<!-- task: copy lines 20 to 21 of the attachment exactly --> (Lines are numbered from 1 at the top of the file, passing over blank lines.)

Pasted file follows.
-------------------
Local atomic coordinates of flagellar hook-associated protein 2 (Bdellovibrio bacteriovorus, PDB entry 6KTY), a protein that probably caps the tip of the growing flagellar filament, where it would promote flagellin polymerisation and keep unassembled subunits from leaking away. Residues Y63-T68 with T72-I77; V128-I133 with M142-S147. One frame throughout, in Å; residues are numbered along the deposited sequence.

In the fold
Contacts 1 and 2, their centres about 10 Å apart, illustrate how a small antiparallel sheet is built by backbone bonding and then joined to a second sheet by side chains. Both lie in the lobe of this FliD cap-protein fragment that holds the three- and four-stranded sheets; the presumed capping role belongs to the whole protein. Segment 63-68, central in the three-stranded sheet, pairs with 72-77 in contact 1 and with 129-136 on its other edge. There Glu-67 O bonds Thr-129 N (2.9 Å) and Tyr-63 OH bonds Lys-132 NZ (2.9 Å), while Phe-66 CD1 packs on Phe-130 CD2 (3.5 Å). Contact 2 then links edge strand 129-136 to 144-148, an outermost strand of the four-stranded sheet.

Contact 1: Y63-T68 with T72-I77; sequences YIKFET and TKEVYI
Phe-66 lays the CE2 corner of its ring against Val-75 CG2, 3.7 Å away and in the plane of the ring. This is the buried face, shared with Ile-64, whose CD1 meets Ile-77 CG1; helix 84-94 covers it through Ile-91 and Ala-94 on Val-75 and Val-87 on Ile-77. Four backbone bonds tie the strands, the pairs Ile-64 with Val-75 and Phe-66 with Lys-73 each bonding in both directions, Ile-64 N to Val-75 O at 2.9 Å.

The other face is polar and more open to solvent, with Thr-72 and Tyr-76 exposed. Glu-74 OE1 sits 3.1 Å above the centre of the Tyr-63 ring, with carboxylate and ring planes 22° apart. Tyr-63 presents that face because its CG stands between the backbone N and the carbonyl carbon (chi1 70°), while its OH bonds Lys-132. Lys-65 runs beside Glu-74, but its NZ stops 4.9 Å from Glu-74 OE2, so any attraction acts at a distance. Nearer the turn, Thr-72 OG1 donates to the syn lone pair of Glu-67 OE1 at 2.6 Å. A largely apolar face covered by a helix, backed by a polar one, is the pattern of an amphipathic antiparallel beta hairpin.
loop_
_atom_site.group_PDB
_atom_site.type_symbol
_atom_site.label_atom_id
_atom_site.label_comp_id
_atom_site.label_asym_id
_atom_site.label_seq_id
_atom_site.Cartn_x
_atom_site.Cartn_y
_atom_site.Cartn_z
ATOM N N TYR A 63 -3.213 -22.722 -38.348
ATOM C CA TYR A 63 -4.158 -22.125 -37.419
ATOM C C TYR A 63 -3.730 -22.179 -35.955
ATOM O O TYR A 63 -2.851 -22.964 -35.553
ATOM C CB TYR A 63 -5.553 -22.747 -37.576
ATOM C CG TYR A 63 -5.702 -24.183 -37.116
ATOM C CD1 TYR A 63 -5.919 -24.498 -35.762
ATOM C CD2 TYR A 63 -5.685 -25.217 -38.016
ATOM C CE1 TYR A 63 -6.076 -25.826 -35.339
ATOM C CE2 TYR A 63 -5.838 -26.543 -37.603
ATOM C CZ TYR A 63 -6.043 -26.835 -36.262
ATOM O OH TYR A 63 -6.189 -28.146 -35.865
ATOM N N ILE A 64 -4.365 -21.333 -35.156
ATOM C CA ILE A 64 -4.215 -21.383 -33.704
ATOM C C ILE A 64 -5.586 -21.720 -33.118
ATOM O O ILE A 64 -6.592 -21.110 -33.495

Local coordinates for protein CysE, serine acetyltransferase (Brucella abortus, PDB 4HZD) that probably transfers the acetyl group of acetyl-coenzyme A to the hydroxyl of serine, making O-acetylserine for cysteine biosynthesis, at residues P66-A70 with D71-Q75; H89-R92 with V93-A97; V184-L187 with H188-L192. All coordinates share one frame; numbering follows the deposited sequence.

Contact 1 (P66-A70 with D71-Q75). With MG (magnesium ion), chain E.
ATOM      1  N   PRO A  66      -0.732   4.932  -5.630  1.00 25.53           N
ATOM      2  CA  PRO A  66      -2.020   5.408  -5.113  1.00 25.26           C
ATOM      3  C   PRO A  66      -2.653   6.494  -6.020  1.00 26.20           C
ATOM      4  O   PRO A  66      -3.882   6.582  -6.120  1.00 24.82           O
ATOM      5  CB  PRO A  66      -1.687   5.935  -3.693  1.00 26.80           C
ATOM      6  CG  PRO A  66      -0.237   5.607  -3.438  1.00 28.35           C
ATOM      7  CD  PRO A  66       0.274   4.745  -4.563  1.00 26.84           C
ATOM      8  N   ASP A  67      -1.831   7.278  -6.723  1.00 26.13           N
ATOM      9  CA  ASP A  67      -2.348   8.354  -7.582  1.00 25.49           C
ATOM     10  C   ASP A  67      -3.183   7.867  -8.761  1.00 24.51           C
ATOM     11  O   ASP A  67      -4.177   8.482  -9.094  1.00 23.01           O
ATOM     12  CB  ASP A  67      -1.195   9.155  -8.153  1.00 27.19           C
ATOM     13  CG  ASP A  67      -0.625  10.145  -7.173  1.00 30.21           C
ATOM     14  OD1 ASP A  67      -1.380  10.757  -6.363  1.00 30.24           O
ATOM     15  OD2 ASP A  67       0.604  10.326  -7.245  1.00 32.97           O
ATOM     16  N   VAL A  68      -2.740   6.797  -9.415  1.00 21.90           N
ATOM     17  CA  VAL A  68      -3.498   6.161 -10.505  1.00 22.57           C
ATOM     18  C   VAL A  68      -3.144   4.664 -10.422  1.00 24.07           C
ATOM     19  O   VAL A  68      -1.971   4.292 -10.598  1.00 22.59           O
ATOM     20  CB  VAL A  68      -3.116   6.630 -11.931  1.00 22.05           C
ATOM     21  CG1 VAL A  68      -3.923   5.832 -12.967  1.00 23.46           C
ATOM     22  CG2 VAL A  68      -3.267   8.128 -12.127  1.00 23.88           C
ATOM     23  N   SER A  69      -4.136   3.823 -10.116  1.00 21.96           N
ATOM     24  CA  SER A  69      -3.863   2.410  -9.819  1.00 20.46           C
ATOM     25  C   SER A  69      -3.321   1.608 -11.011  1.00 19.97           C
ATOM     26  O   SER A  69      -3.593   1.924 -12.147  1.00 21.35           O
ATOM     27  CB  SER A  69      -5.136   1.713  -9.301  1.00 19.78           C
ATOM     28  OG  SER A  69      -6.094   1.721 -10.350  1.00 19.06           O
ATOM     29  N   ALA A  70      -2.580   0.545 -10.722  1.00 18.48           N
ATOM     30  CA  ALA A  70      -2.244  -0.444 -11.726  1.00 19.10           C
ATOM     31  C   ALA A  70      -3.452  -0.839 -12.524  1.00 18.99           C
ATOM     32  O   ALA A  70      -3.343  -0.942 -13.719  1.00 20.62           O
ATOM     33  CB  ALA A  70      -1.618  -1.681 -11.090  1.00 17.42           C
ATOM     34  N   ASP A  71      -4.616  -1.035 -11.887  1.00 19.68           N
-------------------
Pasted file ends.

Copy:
ATOM O O TYR A 63 -2.851 -22.964 -35.553
ATOM C CB TYR A 63 -5.553 -22.747 -37.576